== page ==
The mother of a victim in the 2018 Waffle House shooting is asking Nashville’s Department of Emergency Communications to make some changes to its policies.
The recommendations are part of a settlement the Metro Council approved unanimously last month. Akilah DaSilva’s mother, Shaundelle Brooks, says they’re even more important to her than the $35,000 payout she’ll receive. Brooks wants the emergency communications agency to ensure that first responders are sent to the correct GPS coordinates, and she wants the department to document any errors employees make in their personnel files.
Last week, her attorney, Daniel Horwitz, sent Metro a 26-page packet filled with suggested changes to language in the agency’s policy manual, as well as a compilation of best practices for emergency employees.
When DaSilva and several others were shot in April 2018, a dispatcher initially sent police to the wrong Waffle House. Brooks claimed in a lawsuit that the mistake delayed potentially life-saving care for her son, who died shortly afterward at Vanderbilt University Medical Center.
Metro’s legal department says the 42 seconds that passed probably wouldn’t have made much of a difference, because of the seriousness of DaSilva’s injuries. A trauma physician they hired said the damage to his heart was likely untreatable.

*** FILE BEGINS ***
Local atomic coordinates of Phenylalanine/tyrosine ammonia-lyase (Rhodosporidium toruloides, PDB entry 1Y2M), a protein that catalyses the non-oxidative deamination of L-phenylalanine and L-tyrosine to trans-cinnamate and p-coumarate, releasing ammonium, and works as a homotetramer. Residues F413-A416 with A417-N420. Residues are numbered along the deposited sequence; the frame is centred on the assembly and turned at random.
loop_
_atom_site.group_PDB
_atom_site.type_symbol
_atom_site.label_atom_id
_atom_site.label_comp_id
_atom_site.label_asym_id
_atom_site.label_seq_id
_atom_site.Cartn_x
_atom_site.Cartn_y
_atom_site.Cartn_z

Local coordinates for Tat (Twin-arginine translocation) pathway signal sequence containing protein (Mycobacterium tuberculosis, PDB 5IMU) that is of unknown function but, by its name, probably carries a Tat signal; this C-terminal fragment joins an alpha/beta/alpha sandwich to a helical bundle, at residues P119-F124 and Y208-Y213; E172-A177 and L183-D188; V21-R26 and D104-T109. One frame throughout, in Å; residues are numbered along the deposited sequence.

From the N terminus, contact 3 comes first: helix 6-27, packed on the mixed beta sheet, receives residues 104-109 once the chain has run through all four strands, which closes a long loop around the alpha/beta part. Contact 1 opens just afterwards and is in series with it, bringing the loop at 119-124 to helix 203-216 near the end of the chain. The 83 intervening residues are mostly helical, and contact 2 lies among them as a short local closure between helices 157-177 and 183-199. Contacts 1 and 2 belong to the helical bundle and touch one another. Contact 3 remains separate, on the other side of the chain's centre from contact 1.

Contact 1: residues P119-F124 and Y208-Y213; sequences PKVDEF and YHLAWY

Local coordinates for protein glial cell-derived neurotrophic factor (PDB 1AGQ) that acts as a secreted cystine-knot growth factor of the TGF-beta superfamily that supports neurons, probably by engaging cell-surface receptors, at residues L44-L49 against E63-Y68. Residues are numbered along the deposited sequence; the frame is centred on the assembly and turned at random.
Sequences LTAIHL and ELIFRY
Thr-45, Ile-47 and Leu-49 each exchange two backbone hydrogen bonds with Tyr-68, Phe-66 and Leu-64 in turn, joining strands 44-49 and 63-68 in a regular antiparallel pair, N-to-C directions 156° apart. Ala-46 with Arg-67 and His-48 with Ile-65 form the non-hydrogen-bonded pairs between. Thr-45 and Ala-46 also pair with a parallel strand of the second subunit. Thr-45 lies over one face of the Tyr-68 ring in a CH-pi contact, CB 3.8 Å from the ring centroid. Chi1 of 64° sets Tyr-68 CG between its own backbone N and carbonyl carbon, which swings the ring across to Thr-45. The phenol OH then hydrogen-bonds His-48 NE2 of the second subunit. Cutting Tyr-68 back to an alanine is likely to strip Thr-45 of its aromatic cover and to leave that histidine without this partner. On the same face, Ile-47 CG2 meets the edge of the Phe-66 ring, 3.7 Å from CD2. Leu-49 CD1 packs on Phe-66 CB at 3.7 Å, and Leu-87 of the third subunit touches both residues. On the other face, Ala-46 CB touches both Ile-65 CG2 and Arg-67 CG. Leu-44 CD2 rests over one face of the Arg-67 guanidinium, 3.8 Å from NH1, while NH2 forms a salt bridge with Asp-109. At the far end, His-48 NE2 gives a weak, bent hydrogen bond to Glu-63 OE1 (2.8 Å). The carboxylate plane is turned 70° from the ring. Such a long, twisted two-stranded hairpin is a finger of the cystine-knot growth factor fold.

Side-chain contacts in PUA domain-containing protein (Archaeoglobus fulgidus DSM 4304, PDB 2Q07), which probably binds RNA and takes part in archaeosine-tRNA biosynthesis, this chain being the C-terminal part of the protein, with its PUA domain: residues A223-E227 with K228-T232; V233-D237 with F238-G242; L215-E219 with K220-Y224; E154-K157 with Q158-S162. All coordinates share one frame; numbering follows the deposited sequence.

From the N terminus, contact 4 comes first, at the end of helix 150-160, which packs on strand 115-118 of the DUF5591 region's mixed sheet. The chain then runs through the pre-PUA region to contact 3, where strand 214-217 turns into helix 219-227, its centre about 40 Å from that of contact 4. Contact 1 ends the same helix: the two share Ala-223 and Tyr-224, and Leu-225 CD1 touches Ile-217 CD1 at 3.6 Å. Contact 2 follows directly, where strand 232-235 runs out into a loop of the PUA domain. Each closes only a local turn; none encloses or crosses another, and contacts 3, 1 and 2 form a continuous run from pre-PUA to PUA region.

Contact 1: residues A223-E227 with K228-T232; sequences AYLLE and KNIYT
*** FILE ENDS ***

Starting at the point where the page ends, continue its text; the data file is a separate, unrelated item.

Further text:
But officials have admitted that “significant errors were made” the night of the shooting.
“It took a very long time, and it took civil litigation for Metro to take responsibility for this clear error and to do anything to prevent this from happening again,” Horwitz says.
He says the financial piece of the lawsuit was never Brooks’ or the DaSilva family’s primary concern.
“What they really wanted was to hear from Metro that there was a mistake made here, and we’re going to take steps to prevent it from happening again to next family,” he says.
The settlement requires the city’s Department of Emergency Communications to review Brooks’ policy proposals “in good faith.” DEC Director Stephen Martini has already agreed to consider the changes.
The department has until July 17 to respond.